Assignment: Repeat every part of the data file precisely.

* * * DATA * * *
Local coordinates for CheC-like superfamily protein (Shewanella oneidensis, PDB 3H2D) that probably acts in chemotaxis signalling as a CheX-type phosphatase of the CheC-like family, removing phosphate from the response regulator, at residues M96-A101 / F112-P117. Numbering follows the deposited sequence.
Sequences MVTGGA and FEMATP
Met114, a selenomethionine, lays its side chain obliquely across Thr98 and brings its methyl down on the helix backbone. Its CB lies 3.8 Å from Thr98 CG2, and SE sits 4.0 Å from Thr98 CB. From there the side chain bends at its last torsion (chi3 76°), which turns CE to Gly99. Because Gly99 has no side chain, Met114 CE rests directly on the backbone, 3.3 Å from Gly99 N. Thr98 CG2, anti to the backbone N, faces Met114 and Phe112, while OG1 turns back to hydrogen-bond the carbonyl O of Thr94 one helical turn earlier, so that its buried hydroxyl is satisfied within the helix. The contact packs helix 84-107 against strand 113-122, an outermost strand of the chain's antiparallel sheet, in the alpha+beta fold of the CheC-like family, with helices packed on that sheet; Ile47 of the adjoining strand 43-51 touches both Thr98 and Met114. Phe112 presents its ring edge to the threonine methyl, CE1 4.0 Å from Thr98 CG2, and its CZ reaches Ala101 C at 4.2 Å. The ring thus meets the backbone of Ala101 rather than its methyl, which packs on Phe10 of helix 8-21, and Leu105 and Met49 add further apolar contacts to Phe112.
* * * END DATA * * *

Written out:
Local coordinates for CheC-like superfamily protein (Shewanella oneidensis, PDB 3H2D) that probably acts in chemotaxis signalling as a CheX-type phosphatase of the CheC-like family, removing phosphate from the response regulator, at residues M96-A101 / F112-P117. Numbering follows the deposited sequence.
Sequences MVTGGA and FEMATP
Met114, a selenomethionine, lays its side chain obliquely across Thr98 and brings its methyl down on the helix backbone. Its CB lies 3.8 Å from Thr98 CG2, and SE sits 4.0 Å from Thr98 CB. From there the side chain bends at its last torsion (chi3 76°), which turns CE to Gly99. Because Gly99 has no side chain, Met114 CE rests directly on the backbone, 3.3 Å from Gly99 N. Thr98 CG2, anti to the backbone N, faces Met114 and Phe112, while OG1 turns back to hydrogen-bond the carbonyl O of Thr94 one helical turn earlier, so that its buried hydroxyl is satisfied within the helix. The contact packs helix 84-107 against strand 113-122, an outermost strand of the chain's antiparallel sheet, in the alpha+beta fold of the CheC-like family, with helices packed on that sheet; Ile47 of the adjoining strand 43-51 touches both Thr98 and Met114. Phe112 presents its ring edge to the threonine methyl, CE1 4.0 Å from Thr98 CG2, and its CZ reaches Ala101 C at 4.2 Å. The ring thus meets the backbone of Ala101 rather than its methyl, which packs on Phe10 of helix 8-21, and Leu105 and Met49 add further apolar contacts to Phe112.